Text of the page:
For a complete, detailed argument reference, refer to the GATK document page here
The biological unit of inheritance from each parent in a diploid organism is a set of single chromosomes, so that a diploid organism contains a set of pairs of corresponding chromosomes. The full sequence of each inherited chromosome is also known as a haplotype. It is critical to ascertain which variants are associated with one another in a particular individual. For example, if an individual's DNA possesses two consecutive heterozygous sites in a protein-coding sequence, there are two alternative scenarios of how these variants interact and affect the phenotype of the individual. In one scenario, they are on two different chromosomes, so each one has its own separate effect. On the other hand, if they co-occur on the same chromosome, they are thus expressed in the same protein molecule; moreover, if they are within the same codon, they are highly likely to encode an amino acid that is non-synonymous (relative to the other chromosome). The ReadBackedPhasing program serves to discover these haplotypes based on high-throughput sequencing reads.
The first step in phasing is to call variants ("genotype calling") using a SAM/BAM file of reads aligned to the reference genome -- this results in a VCF file. Using the VCF file and the SAM/BAM reads file, the ReadBackedPhasing tool considers all reads within a Bayesian framework and attempts to find the local haplotype with the highest probability, based on the reads observed.
The local haplotype and its phasing is encoded in the VCF file as a "|" symbol (which indicates that the alleles of the genotype correspond to the same order as the alleles for the genotype at the preceding variant site). For example, the following VCF indicates that SAMP1 is heterozygous at chromosome 20 positions 332341 and 332503, and the reference base at the first position (A) is on the same chromosome of SAMP1 as the alternate base at the latter position on that chromosome (G), and vice versa (G with C):
#CHROM POS ID REF ALT QUAL FILTER INFO FORMAT SAMP1 chr20 332341 rs6076509 A G 470.60 PASS AB=0.46;AC=1;AF=0.50;AN=2;DB;DP=52;Dels=0.00;HRun=1;HaplotypeScore=0.98;MQ=59.11;MQ0=0;OQ=627.69;QD=12.07;SB=-145.57 GT:DP:GL:GQ 0/1:46:-79.92,-13.87,-84.22:99 chr20 332503 rs6133033 C G 726.23 PASS AB=0.57;AC=1;AF=0.50;AN=2;DB;DP=61;Dels=0.00;HRun=1;HaplotypeScore=0.95;MQ=60.00;MQ0=0;OQ=894.70;QD=14.67;SB=-472.75 GT:DP:GL:GQ:PQ 1|0:60:-110.83,-18.08,-149.73:99:126.93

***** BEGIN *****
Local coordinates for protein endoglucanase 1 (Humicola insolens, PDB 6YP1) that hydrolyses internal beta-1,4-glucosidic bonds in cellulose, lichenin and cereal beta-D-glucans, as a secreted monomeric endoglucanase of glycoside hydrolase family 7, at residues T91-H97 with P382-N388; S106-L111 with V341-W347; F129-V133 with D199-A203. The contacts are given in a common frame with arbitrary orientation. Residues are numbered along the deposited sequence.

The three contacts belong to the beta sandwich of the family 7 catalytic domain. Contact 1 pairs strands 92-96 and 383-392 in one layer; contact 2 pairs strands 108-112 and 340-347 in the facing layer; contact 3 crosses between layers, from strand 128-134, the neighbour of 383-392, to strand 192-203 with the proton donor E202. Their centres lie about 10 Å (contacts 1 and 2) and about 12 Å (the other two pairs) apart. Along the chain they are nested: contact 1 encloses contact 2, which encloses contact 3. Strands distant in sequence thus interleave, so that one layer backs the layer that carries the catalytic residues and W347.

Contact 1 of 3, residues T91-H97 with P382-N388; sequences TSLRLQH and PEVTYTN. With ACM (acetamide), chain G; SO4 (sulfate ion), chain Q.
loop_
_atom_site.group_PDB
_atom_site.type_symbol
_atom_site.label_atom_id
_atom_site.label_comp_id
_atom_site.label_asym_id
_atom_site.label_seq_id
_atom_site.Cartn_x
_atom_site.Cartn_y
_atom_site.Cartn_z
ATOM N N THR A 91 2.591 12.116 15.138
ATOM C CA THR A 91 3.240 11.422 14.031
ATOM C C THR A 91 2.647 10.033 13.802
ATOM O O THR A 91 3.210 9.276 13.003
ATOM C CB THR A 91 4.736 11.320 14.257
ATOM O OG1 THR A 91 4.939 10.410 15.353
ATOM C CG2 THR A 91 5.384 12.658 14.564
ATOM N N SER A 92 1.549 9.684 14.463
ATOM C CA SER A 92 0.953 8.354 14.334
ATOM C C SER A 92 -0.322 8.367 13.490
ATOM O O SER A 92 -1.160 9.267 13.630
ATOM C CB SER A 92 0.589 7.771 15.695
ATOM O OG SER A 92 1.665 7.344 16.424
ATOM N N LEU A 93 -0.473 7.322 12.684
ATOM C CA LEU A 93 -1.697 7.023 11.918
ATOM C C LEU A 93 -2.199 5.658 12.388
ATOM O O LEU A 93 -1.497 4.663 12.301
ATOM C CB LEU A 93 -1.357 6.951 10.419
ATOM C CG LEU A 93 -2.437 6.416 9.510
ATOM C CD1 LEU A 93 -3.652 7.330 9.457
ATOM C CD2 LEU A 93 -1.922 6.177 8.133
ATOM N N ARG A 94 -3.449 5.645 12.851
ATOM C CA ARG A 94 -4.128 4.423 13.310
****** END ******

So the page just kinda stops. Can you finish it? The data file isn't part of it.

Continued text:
The per-sample per-genotype PQ field is used to provide a Phred-scaled phasing quality score based on the statistical Bayesian framework employed for phasing. Note that for cases of homozygous sites that lie in between phased heterozygous sites, these homozygous sites will be phased with the same quality as the next heterozygous site.
For example, consider the following records from the VCF file:
#CHROM POS ID REF ALT QUAL FILTER INFO FORMAT SAMP1 SAMP2 chr1 1 . A G 99 PASS . GT:GL:GQ 0/1:-100,0,-100:99 0/1:-100,0,-100:99 chr1 2 . A G 99 PASS . GT:GL:GQ:PQ 1|1:-100,0,-100:99:60 0|1:-100,0,-100:99:50 chr1 3 . A G 99 PASS . GT:GL:GQ:PQ 0|1:-100,0,-100:99:60 0|0:-100,0,-100:99:60 chr1 4 . A G 99 FAIL . GT:GL:GQ 0/1:-100,0,-100:99 0/1:-100,0,-100:99 chr1 5 . A G 99 PASS . GT:GL:GQ:PQ 0|1:-100,0,-100:99:70 1|0:-100,0,-100:99:60 chr1 6 . A G 99 PASS . GT:GL:GQ:PQ 0/1:-100,0,-100:99 1|1:-100,0,-100:99:70 chr1 7 . A G 99 PASS . GT:GL:GQ:PQ 0|1:-100,0,-100:99:80 0|1:-100,0,-100:99:70 chr1 8 . A G 99 PASS . GT:GL:GQ:PQ 0|1:-100,0,-100:99:90 0|1:-100,0,-100:99:80
The proper interpretation of these records is that SAMP1 has the following haplotypes at positions 1-5 of chromosome 1:
And two haplotypes at positions 6-8:
And, SAMP2 has the two haplotypes at positions 1-8:
To call variants with the GATK using pedigree information, you should base your workflow on the Best Practices recommendations -- the principles detailed there all apply to pedigree analysis.
But there is one crucial addition: you should make sure to pass a pedigree file (PED file) to all GATK walkers that you use in your workflow. Some will deliver better results if they see the pedigree data.
At the moment there are two of the standard annotations affected by pedigree:
Note that you will need at least 10 founders to compute the inbreeding coefficient.
In the specific case of trios, an additional GATK walker, PhaseByTransmission, should be used to obtain trio-aware genotypes as well as phase by descent.
The annotations mentioned above have been adapted for PED files starting with GATK v.1.6. If you already have VCF files generated by an older version of the GATK or have not passed a PED file while running the UnifiedGenotyper or VariantAnnotator, you should do the following:
-G StandardAnnotationto VariantAnnotator. Make sure you pass your PED file to the VariantAnnotator as well!
The PED files used as input for these tools are based on PLINK pedigree files. The general description can be found here.
For these tools, the PED files must contain only the first 6 columns from the PLINK format PED file, and no alleles, like a FAM file in PLINK.